The International Federation of Journalists (IFJ) visited Baghdad 14-15 October to attend a series of meetings hosted by its affiliate the Iraqi Journalists Syndicate (IJS) to address safety and impunity in the country. The IFJ / IJS delegation met first with media managers and editors to address the responsibilities of employers to protect their staff. Then they met with the ‘Iraq National Committee On Safety of Journalists and the Issue of Impunity’ to review the authorities performance in tackling impunity and improving journalists’ safety.
On 14 October, fifty managers, editors, senior journalists and journalism professors convened to review the current safety crisis facing journalists and draw lessons for the future.
Participants agreed on two key proposals:
- The establishment of a safety fund for Iraqi journalists with financial contributions from the employers, the IJS and the IFJ. The fund will be used to provide safety trainings and safety education and campaigning material.
- A programme to introduce in-house safety officers responsible for overseeing the safety of media staff. The IFJ will train media representatives to develop safety protocols, operational safety plans for staff and field reporters, and individual safety training provided employers commit to allocating the necessary resources to the work.
Monir Zaarour, IFJ director of policy and programmes in the Arab World and Middle East, said that the commitment of employers to the duty of care of their workers is essential for developing an industry wide safety culture. “Media should stop sending their crews to the front line without adequate training, equipment and insurance”, he said.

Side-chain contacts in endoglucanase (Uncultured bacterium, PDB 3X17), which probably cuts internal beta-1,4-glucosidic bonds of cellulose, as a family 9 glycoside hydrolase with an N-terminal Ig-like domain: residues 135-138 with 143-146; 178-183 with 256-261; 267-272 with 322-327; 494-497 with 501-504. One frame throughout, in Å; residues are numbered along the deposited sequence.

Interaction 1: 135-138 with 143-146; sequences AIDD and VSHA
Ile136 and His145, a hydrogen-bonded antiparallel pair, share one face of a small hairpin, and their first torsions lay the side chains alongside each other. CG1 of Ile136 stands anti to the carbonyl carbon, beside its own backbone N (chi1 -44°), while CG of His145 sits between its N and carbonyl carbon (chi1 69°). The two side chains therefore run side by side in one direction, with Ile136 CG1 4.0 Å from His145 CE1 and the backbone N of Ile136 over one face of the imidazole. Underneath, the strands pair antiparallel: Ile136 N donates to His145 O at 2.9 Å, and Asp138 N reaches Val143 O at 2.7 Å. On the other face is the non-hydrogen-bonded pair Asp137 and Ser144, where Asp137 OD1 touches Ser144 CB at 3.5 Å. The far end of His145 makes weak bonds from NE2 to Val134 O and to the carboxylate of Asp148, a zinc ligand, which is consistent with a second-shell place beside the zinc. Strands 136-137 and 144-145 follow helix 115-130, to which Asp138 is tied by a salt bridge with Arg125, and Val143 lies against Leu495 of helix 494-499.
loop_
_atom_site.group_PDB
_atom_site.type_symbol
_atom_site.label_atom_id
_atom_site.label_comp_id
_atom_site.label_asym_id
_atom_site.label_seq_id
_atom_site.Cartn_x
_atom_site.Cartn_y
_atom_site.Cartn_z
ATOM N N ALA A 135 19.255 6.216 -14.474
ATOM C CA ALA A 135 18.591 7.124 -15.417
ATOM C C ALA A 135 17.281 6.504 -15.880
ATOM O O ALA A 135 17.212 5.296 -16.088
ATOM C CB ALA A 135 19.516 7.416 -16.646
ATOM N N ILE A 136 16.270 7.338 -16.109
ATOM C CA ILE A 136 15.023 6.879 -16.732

In a statement issued on 15 October, following a meeting with the IJS and the IFJ, the ‘Iraq National Committee On Safety of Journalists and the Issue of Impunity’ agreed to establish a Follow up Committee to monitor the investigations on threats and attacks against journalists in the country.
The Follow up Committee will be headed by a judge from the higher judiciary council and include investigation officers and representatives of the Interior Ministry’s Department for Media. The Committee will be tasked with following up on cases of threats against journalists to ensure proper investigation takes place and accordingly, adequate protection is provided to threatened journalists.
Anthony Bellanger, IFJ General Secretary, said: “The IFJ recognises the scale of the safety crises facing journalists in Iraq caused by the ongoing war in the country that has lasted for almost 15 years. We welcome the determination of Iraqi officials to make every effort to put an end to the attacks on journalists, including the establishment of the Follow-up Committee. We are committed to work with the IJS and the media to provide safety trainings and expertise for journalists and the media to reduce the security impact on journalists.“
Moaid Al Lami, IJS president, said: “We welcome the renewal of the Iraqi authorities, their commitment to the safety of journalists and to do all they can to bring the perpetrators to justice. The IJS is committed to support a safety programme for Iraqi journalists. But the union also needs the commitment of media organisations. The union is including articles on journalists’ rights to safety trainings and appropriate insurances in the draft collective agreements it will start negotiating with media in the coming weeks.“
The IFJ has invited representatives of government ministries and state institutions, as well as members of the Iraq National Committee on safety of journalists and the issue of impunity to a meeting at its headquarters in Brussels within the next 6 months to review the work done in the frame of the Follow up Committee.
The UNESCO office in Iraq also participated in the discussions with the ‘National Committee’ on 15 October. It reaffirmed its commitment to support the Iraqi stakeholders in their endeavours to reduce violence against journalists and end impunity in the crimes against them.
More than 460 journalists have lost their lives in Iraq in the past 15 years, according to the IJS registry. The Federation has included Iraq as one of its target countries in this year’s end impunity campaign to start on 2 November.
Update: 18 October 2017
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